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FBI hacks iPhone, but will it unlock clues to San Bernardino shooters' movements?

FBI hacks iPhone, but will it unlock clues to San Bernardino shooters' movements?
Syed Rizwan Farook and Tashfeen Malik were responsible for the December terrorist attack in San Bernardino. (FBI)

After weeks of trying, the FBI says it's managed to get into the locked iPhone of one of the San Bernardino shooters.

It remains unclear, however, whether the phone will provide more clues in the deadliest terrorist attack on U.S. soil since 9/11. 

Now that the FBI has unlocked the iPhone, do we know what officials found on it?

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No. Officials have not provided any details about the contents of the phone.

The FBI sought to unlock the iPhone 5c used by one of the San Bernardino shooters because they believe the encrypted data may answer questions about whether they had assistance.

They thought the phone might also provide information about where they went before and after they killed 14 people during a holiday party on Dec. 2.

Officials recovered Syed Farook’s iPhone from a black Lexus parked outside his Redlands home.

Is it possible there were others involved in the attack?

At this point, there is no evidence of that. The FBI has said the couple appear to have acted alone. Officials said they were "self radicalized" and had sympathies for Islamic terrorist groups. But they said the attack was not part of a larger plot.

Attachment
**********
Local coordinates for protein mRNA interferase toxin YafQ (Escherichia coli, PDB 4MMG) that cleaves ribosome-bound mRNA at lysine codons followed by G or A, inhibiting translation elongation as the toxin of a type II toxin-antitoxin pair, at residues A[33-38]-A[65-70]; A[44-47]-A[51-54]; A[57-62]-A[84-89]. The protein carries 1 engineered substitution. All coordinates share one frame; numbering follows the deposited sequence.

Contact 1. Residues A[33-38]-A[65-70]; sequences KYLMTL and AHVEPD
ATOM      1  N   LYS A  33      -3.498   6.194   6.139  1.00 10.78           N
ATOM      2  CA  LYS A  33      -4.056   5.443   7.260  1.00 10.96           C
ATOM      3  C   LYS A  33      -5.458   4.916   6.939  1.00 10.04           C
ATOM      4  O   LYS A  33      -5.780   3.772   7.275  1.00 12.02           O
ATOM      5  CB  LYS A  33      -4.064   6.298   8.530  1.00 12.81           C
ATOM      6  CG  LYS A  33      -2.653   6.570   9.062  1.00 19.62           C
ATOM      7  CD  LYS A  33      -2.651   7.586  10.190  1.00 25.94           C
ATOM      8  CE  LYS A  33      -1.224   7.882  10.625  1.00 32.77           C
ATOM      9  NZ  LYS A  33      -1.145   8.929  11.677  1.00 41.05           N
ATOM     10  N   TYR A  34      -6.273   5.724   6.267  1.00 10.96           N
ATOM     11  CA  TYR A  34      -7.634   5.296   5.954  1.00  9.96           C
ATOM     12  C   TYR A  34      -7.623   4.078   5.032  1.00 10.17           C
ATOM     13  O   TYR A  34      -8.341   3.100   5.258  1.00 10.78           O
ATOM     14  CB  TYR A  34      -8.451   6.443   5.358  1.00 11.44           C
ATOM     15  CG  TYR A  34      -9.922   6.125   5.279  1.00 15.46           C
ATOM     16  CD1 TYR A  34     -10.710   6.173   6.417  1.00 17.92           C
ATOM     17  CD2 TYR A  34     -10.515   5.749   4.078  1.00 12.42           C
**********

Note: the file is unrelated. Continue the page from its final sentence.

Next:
A friend of Farook's was charged with providing guns used in the attack. But authorities said he was not involved in the attack itself. In fact, surveillance video shows him at work at the time.

How about talk on the day of the attack about a third shooter?

Officials say there was no third shooter.

But the early reports of a possible third shooter — a source of worry for first responders racing to the scene — continue to bedevil authorities.

A handful of victims interviewed by police still maintain they saw a third attacker. The father of one victim raised the possibility while weighing in on the legal dispute over investigators' attempts to gain access to Farook's work iPhone.

Why was it so hard to get into Farook's iPhone?

The FBI was unable to access the phone because it did not have the password. Farook had not backed up the iPhone to iCloud data storage for a month and a half, so some data was only available from the iPhone itself.

The phone is owned by San Bernardino County Department of Public Health, where Farook was a health inspector, which consented to the search. But federal agents could open it because it uses an IOS 9 operating system with a two-stage authentication.

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